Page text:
Mom Becomes Special Needs Photographer After Her Daughter Is Born With Down Syndrome
Three years ago, Stephanie Mullowney had zero photography experience. It wasn’t until her daughter Hannah Grace was born that her passion for photography blossomed.
Within moments of being born Hannah Grace, now 2 years old, was diagnosed with Down syndrome and several holes in her heart. Mullowney knew from sonograms there was a chance her daughter would be born with the condition, so her and her husband moved from their home in Maui, Hawaii, to be closer to Mullowney’s family, and a better equipped hospital, in Tennessee.
Five days after Hannah Grace’s birth, Mullowney’s husband left, leaving Mullowney to raise her daughter on her own. Months of hardship followed, but the one thing that got Mullowney through was taking photos of her daughter.
“I would take picture after picture of her with just my iPhone and a nice camera I got as a gift at my baby shower,” Mullowney told The Mighty. “I took literally hundreds to show the world how beautiful she really was.”
When Hannah Grace was 8 months old, Mullowney finally found a job. Her boss, a professional videographer saw Mullowney’s photos and urged her to buy a professional camera. “The more he encouraged me the more I believed I could do it,” Mullowney said. “So I bought a camera. [It] took me 20 minutes to get the strap attached to it.”
Now, a little over a year later, Mullowney is a professional – starting her own company, Paper Dolls Photography, in March. Since then, she’s done interviews with local news, radio, and several publications.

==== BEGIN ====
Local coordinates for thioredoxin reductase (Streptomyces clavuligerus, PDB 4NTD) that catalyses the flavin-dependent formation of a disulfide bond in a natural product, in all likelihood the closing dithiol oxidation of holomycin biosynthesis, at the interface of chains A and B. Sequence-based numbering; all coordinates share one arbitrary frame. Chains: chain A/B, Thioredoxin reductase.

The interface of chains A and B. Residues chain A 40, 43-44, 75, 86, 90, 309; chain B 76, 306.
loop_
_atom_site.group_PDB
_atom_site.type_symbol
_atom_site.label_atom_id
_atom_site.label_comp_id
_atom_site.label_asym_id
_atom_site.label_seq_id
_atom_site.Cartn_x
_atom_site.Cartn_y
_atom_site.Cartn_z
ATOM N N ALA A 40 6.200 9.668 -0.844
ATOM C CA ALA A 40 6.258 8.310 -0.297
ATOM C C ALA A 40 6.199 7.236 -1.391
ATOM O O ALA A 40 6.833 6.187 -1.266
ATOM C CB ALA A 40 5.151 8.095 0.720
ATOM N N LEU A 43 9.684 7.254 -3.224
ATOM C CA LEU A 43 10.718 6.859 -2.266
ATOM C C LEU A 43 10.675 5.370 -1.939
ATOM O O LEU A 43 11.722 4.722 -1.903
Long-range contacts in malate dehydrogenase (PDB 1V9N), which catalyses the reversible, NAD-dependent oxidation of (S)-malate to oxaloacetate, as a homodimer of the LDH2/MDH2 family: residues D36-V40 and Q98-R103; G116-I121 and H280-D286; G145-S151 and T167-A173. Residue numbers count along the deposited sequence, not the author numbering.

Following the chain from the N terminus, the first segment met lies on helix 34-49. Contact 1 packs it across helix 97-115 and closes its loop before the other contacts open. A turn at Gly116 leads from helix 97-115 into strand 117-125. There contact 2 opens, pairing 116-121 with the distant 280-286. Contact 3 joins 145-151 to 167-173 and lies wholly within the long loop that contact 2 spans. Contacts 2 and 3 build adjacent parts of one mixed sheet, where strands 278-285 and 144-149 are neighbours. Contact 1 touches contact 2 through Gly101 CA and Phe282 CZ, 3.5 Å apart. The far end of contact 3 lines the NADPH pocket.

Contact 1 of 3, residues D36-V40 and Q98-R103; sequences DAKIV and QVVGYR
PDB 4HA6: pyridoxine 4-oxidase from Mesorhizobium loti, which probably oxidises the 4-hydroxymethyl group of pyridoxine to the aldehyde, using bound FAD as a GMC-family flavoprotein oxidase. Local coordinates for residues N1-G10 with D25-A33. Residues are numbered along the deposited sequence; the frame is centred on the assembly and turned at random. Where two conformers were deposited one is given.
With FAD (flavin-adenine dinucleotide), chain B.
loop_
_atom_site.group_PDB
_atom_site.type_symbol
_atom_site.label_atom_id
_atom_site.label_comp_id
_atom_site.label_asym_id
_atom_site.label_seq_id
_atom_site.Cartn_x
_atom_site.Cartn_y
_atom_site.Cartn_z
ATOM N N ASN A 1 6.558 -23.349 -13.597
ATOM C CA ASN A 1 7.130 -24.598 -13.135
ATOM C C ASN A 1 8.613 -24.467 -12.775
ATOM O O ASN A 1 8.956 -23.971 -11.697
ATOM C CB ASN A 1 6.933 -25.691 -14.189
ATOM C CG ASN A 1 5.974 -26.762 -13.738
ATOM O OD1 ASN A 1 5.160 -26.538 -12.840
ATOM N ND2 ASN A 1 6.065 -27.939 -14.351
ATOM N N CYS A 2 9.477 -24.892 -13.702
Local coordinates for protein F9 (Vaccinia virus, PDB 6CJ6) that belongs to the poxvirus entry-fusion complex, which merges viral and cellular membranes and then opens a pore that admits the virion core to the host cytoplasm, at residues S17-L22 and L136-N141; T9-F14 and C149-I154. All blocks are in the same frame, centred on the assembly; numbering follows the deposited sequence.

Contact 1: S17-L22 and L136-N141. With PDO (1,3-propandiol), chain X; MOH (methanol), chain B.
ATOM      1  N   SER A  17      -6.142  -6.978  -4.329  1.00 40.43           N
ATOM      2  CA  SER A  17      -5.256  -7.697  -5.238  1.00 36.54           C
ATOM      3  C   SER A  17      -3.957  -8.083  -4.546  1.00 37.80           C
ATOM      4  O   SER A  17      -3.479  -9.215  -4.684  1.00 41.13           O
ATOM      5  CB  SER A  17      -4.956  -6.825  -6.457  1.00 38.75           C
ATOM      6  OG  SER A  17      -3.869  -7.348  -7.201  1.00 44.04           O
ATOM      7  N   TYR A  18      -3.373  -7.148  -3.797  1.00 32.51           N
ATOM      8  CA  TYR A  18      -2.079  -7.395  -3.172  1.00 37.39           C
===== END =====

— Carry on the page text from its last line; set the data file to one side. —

Through her photos, Mullowney hopes to remove the labels society has placed on individuals with special needs. “Photography to me is like having a voice with no words, and a lot of times my subjects are nonverbal so it’s my job to be able tell their story for them and their families.”
Mullowney focuses on photographing people with special needs and their families. She also takes photographs for The Down Syndrome Association of Middle Tenn. and the Best Buddies Organization, in addition to her private clients.
Her advice to parents looking to capture their children with special needs on film? “Capture every moment without missing a single one because every little thing they do is a huge deal,” Mullowney told The Mighty. “You’ll find that taking that perfect shot will come with ease because every single one of them will in fact be perfect and cherished whether is taken with an iPhone or a fancy high end camera.”
Have you seen the first film with a national release to star a person with Down syndrome? Check out the film “Where Hope Grows” today!